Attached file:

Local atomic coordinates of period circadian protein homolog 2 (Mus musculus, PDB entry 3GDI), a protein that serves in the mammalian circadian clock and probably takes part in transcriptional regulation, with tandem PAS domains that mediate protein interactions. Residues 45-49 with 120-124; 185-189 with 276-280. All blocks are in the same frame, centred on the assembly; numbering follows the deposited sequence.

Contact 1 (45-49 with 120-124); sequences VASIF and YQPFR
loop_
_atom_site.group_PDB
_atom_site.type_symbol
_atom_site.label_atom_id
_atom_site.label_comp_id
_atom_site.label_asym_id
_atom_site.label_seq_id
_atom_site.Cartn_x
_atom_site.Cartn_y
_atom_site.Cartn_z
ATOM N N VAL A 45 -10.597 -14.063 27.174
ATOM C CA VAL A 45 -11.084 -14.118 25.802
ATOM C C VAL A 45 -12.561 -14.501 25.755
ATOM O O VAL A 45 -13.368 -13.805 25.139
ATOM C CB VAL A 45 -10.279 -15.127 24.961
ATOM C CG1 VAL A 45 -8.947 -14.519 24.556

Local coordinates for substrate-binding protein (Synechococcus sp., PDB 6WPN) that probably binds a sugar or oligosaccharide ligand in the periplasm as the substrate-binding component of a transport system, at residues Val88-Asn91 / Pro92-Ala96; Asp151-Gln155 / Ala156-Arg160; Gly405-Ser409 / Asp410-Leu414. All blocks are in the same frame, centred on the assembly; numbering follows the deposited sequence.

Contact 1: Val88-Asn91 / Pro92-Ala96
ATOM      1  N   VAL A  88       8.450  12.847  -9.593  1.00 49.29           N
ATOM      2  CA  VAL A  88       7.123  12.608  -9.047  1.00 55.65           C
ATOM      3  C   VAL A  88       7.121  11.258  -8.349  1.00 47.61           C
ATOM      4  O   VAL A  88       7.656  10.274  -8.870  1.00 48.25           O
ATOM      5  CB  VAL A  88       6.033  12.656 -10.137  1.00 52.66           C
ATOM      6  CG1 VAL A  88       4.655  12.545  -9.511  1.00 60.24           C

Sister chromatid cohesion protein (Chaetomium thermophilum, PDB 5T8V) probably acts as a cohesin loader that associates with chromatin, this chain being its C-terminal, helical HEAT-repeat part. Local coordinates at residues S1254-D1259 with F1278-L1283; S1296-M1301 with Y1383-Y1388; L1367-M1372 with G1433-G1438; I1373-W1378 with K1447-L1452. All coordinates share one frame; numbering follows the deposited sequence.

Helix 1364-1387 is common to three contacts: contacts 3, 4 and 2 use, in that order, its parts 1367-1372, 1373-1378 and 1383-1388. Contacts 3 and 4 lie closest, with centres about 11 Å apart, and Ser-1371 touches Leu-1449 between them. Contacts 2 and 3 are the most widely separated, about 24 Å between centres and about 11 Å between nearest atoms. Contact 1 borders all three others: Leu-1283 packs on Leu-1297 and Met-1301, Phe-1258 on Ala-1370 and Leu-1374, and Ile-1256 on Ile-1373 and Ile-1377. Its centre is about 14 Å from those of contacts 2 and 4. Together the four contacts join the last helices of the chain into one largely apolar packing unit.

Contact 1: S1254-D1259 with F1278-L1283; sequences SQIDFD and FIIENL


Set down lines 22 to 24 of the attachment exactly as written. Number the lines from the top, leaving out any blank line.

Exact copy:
ATOM      2  CA  VAL A  88       7.123  12.608  -9.047  1.00 55.65           C
ATOM      3  C   VAL A  88       7.121  11.258  -8.349  1.00 47.61           C
ATOM      4  O   VAL A  88       7.656  10.274  -8.870  1.00 48.25           O